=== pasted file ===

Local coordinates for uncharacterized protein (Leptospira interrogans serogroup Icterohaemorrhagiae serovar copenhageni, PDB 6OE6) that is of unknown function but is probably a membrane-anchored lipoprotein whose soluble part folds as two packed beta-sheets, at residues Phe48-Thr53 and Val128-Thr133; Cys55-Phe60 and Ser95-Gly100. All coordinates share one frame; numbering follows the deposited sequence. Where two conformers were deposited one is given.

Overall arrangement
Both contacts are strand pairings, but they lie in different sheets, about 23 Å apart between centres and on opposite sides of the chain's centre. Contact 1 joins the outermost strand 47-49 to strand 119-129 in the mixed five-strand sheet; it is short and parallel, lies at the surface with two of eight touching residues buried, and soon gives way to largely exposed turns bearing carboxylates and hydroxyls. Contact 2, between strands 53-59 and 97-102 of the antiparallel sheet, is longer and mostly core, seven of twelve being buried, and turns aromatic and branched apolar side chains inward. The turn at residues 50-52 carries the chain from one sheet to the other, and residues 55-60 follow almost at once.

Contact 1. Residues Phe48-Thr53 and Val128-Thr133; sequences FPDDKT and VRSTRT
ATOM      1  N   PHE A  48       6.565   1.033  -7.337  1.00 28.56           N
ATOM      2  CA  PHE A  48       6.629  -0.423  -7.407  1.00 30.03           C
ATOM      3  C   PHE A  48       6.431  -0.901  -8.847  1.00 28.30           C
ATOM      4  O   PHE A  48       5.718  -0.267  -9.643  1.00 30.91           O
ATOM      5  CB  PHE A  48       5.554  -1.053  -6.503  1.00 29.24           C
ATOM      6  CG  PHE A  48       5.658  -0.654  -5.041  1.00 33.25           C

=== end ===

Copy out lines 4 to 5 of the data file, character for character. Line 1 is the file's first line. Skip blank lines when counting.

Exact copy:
Contact 1. Residues Phe48-Thr53 and Val128-Thr133; sequences FPDDKT and VRSTRT
ATOM      1  N   PHE A  48       6.565   1.033  -7.337  1.00 28.56           N